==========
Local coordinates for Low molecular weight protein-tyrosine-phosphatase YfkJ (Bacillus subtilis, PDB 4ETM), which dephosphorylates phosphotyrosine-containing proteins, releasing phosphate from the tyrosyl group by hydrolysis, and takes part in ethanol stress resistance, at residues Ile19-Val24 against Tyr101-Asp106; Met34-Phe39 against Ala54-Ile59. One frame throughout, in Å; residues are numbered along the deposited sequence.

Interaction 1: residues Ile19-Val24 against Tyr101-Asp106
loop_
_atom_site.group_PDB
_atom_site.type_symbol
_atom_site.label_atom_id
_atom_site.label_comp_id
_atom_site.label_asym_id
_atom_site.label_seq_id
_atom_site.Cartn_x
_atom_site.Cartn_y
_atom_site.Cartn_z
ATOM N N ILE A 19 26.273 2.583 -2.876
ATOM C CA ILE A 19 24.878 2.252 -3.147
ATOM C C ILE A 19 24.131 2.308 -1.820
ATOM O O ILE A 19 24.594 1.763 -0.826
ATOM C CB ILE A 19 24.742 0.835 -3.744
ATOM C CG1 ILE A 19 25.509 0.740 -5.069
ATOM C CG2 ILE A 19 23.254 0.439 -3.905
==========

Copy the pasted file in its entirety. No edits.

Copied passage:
Local coordinates for Low molecular weight protein-tyrosine-phosphatase YfkJ (Bacillus subtilis, PDB 4ETM), which dephosphorylates phosphotyrosine-containing proteins, releasing phosphate from the tyrosyl group by hydrolysis, and takes part in ethanol stress resistance, at residues Ile19-Val24 against Tyr101-Asp106; Met34-Phe39 against Ala54-Ile59. One frame throughout, in Å; residues are numbered along the deposited sequence.

Interaction 1: residues Ile19-Val24 against Tyr101-Asp106
loop_
_atom_site.group_PDB
_atom_site.type_symbol
_atom_site.label_atom_id
_atom_site.label_comp_id
_atom_site.label_asym_id
_atom_site.label_seq_id
_atom_site.Cartn_x
_atom_site.Cartn_y
_atom_site.Cartn_z
ATOM N N ILE A 19 26.273 2.583 -2.876
ATOM C CA ILE A 19 24.878 2.252 -3.147
ATOM C C ILE A 19 24.131 2.308 -1.820
ATOM O O ILE A 19 24.594 1.763 -0.826
ATOM C CB ILE A 19 24.742 0.835 -3.744
ATOM C CG1 ILE A 19 25.509 0.740 -5.069
ATOM C CG2 ILE A 19 23.254 0.439 -3.905